If demand for network computers grows HP can enter the marketplace fairly easily, but CEO Lew Platt predicts it is better off concentrating on the NetPC for now.
Speaking in Sydney last week, Platt said it was technically easy to enter the NC market. “But we’ve chosen to instead stay with the NetPC and emphasise full PC compatibility, which you don’t get with the NC, to emphasise some local processing capabilities — which you also don’t get with the NC. And to drive down the cost of that product, the NetPC, so that it really puts a lot of competitive pressure on the NC.”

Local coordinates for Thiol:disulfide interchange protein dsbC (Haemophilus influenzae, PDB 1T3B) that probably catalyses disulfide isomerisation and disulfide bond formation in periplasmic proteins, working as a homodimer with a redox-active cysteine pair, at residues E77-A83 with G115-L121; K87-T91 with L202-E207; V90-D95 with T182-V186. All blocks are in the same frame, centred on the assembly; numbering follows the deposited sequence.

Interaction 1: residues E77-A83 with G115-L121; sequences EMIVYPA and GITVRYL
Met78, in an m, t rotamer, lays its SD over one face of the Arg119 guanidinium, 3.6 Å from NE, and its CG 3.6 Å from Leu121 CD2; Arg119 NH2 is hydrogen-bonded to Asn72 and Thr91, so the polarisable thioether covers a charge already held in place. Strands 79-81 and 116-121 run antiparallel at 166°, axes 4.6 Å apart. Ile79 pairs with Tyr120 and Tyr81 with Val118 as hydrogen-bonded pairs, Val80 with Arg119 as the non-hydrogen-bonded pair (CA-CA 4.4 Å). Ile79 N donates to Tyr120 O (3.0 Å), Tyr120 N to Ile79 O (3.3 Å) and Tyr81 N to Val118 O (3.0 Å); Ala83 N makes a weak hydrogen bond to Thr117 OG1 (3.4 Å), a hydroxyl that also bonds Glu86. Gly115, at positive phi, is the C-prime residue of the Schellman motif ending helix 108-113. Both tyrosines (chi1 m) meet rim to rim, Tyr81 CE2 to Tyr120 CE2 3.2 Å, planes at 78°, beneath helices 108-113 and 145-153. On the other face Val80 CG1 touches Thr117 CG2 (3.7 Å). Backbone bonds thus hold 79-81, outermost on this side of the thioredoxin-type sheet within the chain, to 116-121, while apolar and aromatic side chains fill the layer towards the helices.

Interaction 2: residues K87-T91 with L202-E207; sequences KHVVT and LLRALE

Platt says HP has just introduced a product in the US which sells for under $US1000. “An NC is about $US500, but by the time you add some things to the NC, which most people do, you get up to the same price range.”
Platt says HP can change the strategy if it proves to be wrong. Platt says the important thing is to emphasise the total cost of ownership. Support costs over a lifetime of the PC totally swamp what you pay for it.”
He says HP’s alliance with Microsoft, which began in April this year, was directed at the cost of ownership.
“The whole war over whether you want thin clients, ultra thin clients, or $500 products or $900 products will disappear if we can attack the many thousand-dollar costs, typically $4000 to $8000 cost of supporting that product over its lifetime.”